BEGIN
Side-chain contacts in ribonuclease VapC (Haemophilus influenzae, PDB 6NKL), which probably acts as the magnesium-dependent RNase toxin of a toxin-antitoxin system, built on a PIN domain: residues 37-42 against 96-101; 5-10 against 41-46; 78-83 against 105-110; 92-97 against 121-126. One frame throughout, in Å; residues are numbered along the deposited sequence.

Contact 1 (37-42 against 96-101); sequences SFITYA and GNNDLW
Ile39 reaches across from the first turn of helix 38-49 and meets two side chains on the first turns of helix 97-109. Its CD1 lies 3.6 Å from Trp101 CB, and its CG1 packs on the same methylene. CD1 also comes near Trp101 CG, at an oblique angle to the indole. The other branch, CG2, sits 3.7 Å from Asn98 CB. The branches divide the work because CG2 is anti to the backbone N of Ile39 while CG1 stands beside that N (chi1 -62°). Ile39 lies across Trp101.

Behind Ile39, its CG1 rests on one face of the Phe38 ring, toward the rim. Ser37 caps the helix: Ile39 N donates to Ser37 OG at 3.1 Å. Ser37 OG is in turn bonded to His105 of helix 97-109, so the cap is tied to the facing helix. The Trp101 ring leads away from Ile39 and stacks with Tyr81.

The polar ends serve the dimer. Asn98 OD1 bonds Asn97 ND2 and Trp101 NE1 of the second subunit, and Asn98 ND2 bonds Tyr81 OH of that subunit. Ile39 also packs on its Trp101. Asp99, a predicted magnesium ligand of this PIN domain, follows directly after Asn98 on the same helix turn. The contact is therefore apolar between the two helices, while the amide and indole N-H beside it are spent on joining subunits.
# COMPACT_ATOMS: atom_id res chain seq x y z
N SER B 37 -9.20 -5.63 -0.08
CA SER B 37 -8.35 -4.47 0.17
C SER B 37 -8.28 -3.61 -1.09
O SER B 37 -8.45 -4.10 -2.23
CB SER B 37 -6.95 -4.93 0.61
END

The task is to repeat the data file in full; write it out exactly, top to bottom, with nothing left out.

Side-chain contacts in ribonuclease VapC (Haemophilus influenzae, PDB 6NKL), which probably acts as the magnesium-dependent RNase toxin of a toxin-antitoxin system, built on a PIN domain: residues 37-42 against 96-101; 5-10 against 41-46; 78-83 against 105-110; 92-97 against 121-126. One frame throughout, in Å; residues are numbered along the deposited sequence.

Contact 1 (37-42 against 96-101); sequences SFITYA and GNNDLW
Ile39 reaches across from the first turn of helix 38-49 and meets two side chains on the first turns of helix 97-109. Its CD1 lies 3.6 Å from Trp101 CB, and its CG1 packs on the same methylene. CD1 also comes near Trp101 CG, at an oblique angle to the indole. The other branch, CG2, sits 3.7 Å from Asn98 CB. The branches divide the work because CG2 is anti to the backbone N of Ile39 while CG1 stands beside that N (chi1 -62°). Ile39 lies across Trp101.

Behind Ile39, its CG1 rests on one face of the Phe38 ring, toward the rim. Ser37 caps the helix: Ile39 N donates to Ser37 OG at 3.1 Å. Ser37 OG is in turn bonded to His105 of helix 97-109, so the cap is tied to the facing helix. The Trp101 ring leads away from Ile39 and stacks with Tyr81.

The polar ends serve the dimer. Asn98 OD1 bonds Asn97 ND2 and Trp101 NE1 of the second subunit, and Asn98 ND2 bonds Tyr81 OH of that subunit. Ile39 also packs on its Trp101. Asp99, a predicted magnesium ligand of this PIN domain, follows directly after Asn98 on the same helix turn. The contact is therefore apolar between the two helices, while the amide and indole N-H beside it are spent on joining subunits.
# COMPACT_ATOMS: atom_id res chain seq x y z
N SER B 37 -9.20 -5.63 -0.08
CA SER B 37 -8.35 -4.47 0.17
C SER B 37 -8.28 -3.61 -1.09
O SER B 37 -8.45 -4.10 -2.23
CB SER B 37 -6.95 -4.93 0.61